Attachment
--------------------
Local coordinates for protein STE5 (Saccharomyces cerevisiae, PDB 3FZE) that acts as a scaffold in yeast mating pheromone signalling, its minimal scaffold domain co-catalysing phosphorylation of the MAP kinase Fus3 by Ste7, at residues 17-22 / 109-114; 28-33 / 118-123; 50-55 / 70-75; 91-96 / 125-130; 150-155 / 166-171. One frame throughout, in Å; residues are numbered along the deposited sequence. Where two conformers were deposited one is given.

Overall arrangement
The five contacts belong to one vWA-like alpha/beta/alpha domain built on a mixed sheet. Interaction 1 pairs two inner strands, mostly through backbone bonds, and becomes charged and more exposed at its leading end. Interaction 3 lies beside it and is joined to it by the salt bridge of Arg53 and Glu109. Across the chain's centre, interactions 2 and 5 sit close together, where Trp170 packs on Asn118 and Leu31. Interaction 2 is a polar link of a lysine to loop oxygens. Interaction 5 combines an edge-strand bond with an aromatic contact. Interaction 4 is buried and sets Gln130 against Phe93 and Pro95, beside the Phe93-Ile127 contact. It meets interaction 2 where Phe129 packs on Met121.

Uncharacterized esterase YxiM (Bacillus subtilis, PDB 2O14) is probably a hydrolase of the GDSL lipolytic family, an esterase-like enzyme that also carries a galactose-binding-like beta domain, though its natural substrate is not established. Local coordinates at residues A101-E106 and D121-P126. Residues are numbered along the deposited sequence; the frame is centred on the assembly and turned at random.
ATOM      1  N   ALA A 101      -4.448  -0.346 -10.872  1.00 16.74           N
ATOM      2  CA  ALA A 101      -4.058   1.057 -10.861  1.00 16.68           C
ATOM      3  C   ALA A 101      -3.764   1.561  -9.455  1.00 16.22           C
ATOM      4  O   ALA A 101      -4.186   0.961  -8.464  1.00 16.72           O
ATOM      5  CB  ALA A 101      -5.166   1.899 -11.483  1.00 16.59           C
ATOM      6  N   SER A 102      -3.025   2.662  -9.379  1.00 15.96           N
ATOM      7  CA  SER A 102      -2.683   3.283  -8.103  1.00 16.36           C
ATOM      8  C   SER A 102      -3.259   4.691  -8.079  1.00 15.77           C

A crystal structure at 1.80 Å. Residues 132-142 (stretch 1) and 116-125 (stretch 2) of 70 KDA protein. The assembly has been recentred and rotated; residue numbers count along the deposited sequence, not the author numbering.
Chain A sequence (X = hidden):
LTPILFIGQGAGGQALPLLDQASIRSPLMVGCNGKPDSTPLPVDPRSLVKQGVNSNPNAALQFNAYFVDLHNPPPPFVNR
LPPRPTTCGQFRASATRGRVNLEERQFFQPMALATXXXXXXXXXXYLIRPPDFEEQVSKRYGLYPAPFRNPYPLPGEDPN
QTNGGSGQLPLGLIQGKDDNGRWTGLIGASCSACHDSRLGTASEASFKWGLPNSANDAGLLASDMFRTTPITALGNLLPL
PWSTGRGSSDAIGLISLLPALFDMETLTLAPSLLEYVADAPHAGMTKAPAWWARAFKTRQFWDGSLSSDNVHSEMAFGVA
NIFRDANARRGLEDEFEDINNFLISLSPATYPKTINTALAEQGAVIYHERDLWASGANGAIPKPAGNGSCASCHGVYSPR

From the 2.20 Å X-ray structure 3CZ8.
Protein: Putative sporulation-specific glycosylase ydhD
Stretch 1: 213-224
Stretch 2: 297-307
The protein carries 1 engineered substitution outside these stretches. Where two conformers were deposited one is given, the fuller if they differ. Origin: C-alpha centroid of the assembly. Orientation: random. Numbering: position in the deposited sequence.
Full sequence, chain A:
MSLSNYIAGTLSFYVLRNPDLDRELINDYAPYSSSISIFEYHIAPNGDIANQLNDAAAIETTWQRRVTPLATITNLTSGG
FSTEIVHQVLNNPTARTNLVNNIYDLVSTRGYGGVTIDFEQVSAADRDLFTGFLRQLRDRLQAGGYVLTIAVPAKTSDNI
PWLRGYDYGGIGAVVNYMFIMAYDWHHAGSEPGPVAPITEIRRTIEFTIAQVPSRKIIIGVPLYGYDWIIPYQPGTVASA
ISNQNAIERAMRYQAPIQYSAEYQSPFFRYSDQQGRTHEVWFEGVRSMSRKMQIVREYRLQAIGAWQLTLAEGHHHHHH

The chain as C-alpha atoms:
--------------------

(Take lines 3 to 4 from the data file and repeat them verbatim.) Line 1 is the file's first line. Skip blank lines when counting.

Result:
The five contacts belong to one vWA-like alpha/beta/alpha domain built on a mixed sheet. Interaction 1 pairs two inner strands, mostly through backbone bonds, and becomes charged and more exposed at its leading end. Interaction 3 lies beside it and is joined to it by the salt bridge of Arg53 and Glu109. Across the chain's centre, interactions 2 and 5 sit close together, where Trp170 packs on Asn118 and Leu31. Interaction 2 is a polar link of a lysine to loop oxygens. Interaction 5 combines an edge-strand bond with an aromatic contact. Interaction 4 is buried and sets Gln130 against Phe93 and Pro95, beside the Phe93-Ile127 contact. It meets interaction 2 where Phe129 packs on Met121.

Uncharacterized esterase YxiM (Bacillus subtilis, PDB 2O14) is probably a hydrolase of the GDSL lipolytic family, an esterase-like enzyme that also carries a galactose-binding-like beta domain, though its natural substrate is not established. Local coordinates at residues A101-E106 and D121-P126. Residues are numbered along the deposited sequence; the frame is centred on the assembly and turned at random.